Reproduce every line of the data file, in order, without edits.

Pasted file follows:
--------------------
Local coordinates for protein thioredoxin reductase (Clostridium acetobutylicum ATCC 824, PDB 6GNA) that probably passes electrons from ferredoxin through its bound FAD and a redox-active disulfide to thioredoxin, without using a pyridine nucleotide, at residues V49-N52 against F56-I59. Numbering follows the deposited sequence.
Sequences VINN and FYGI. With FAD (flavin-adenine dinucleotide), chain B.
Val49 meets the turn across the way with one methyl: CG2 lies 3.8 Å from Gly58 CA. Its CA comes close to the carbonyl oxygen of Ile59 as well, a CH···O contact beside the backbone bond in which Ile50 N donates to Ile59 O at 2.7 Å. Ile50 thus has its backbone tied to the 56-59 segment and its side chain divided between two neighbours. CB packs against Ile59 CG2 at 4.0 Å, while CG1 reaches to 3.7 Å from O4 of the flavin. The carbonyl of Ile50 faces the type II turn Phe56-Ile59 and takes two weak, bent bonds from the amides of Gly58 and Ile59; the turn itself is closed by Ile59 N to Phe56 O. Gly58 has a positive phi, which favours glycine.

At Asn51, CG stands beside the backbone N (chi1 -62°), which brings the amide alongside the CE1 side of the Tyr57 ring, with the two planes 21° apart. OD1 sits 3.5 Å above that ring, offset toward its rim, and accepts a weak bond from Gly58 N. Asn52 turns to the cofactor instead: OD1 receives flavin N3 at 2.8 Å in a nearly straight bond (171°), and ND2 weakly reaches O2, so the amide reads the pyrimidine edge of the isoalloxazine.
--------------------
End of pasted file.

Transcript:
Local coordinates for protein thioredoxin reductase (Clostridium acetobutylicum ATCC 824, PDB 6GNA) that probably passes electrons from ferredoxin through its bound FAD and a redox-active disulfide to thioredoxin, without using a pyridine nucleotide, at residues V49-N52 against F56-I59. Numbering follows the deposited sequence.
Sequences VINN and FYGI. With FAD (flavin-adenine dinucleotide), chain B.
Val49 meets the turn across the way with one methyl: CG2 lies 3.8 Å from Gly58 CA. Its CA comes close to the carbonyl oxygen of Ile59 as well, a CH···O contact beside the backbone bond in which Ile50 N donates to Ile59 O at 2.7 Å. Ile50 thus has its backbone tied to the 56-59 segment and its side chain divided between two neighbours. CB packs against Ile59 CG2 at 4.0 Å, while CG1 reaches to 3.7 Å from O4 of the flavin. The carbonyl of Ile50 faces the type II turn Phe56-Ile59 and takes two weak, bent bonds from the amides of Gly58 and Ile59; the turn itself is closed by Ile59 N to Phe56 O. Gly58 has a positive phi, which favours glycine.

At Asn51, CG stands beside the backbone N (chi1 -62°), which brings the amide alongside the CE1 side of the Tyr57 ring, with the two planes 21° apart. OD1 sits 3.5 Å above that ring, offset toward its rim, and accepts a weak bond from Gly58 N. Asn52 turns to the cofactor instead: OD1 receives flavin N3 at 2.8 Å in a nearly straight bond (171°), and ND2 weakly reaches O2, so the amide reads the pyrimidine edge of the isoalloxazine.